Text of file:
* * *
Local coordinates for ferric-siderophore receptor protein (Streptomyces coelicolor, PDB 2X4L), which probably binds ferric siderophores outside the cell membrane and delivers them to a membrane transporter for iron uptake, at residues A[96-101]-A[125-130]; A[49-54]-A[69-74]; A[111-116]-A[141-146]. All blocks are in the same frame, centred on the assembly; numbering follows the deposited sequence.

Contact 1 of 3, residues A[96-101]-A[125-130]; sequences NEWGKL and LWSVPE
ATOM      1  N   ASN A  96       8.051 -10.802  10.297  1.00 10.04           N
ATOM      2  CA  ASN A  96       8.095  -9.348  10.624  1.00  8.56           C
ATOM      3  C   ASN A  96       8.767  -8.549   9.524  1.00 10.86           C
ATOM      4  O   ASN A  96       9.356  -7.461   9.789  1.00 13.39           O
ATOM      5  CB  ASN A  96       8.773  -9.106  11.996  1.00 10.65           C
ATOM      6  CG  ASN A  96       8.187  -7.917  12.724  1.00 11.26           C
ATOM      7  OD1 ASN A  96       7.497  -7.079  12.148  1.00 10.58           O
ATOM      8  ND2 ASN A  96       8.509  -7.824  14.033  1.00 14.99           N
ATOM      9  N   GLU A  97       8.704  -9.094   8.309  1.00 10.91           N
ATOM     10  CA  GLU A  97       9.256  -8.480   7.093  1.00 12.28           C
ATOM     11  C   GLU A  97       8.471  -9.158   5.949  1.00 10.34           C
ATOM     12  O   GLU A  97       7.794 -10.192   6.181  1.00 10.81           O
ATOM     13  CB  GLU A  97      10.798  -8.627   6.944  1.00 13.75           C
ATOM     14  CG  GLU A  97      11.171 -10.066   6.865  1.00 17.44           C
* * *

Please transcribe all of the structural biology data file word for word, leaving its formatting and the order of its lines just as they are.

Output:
Local coordinates for ferric-siderophore receptor protein (Streptomyces coelicolor, PDB 2X4L), which probably binds ferric siderophores outside the cell membrane and delivers them to a membrane transporter for iron uptake, at residues A[96-101]-A[125-130]; A[49-54]-A[69-74]; A[111-116]-A[141-146]. All blocks are in the same frame, centred on the assembly; numbering follows the deposited sequence.

Contact 1 of 3, residues A[96-101]-A[125-130]; sequences NEWGKL and LWSVPE
ATOM      1  N   ASN A  96       8.051 -10.802  10.297  1.00 10.04           N
ATOM      2  CA  ASN A  96       8.095  -9.348  10.624  1.00  8.56           C
ATOM      3  C   ASN A  96       8.767  -8.549   9.524  1.00 10.86           C
ATOM      4  O   ASN A  96       9.356  -7.461   9.789  1.00 13.39           O
ATOM      5  CB  ASN A  96       8.773  -9.106  11.996  1.00 10.65           C
ATOM      6  CG  ASN A  96       8.187  -7.917  12.724  1.00 11.26           C
ATOM      7  OD1 ASN A  96       7.497  -7.079  12.148  1.00 10.58           O
ATOM      8  ND2 ASN A  96       8.509  -7.824  14.033  1.00 14.99           N
ATOM      9  N   GLU A  97       8.704  -9.094   8.309  1.00 10.91           N
ATOM     10  CA  GLU A  97       9.256  -8.480   7.093  1.00 12.28           C
ATOM     11  C   GLU A  97       8.471  -9.158   5.949  1.00 10.34           C
ATOM     12  O   GLU A  97       7.794 -10.192   6.181  1.00 10.81           O
ATOM     13  CB  GLU A  97      10.798  -8.627   6.944  1.00 13.75           C
ATOM     14  CG  GLU A  97      11.171 -10.066   6.865  1.00 17.44           C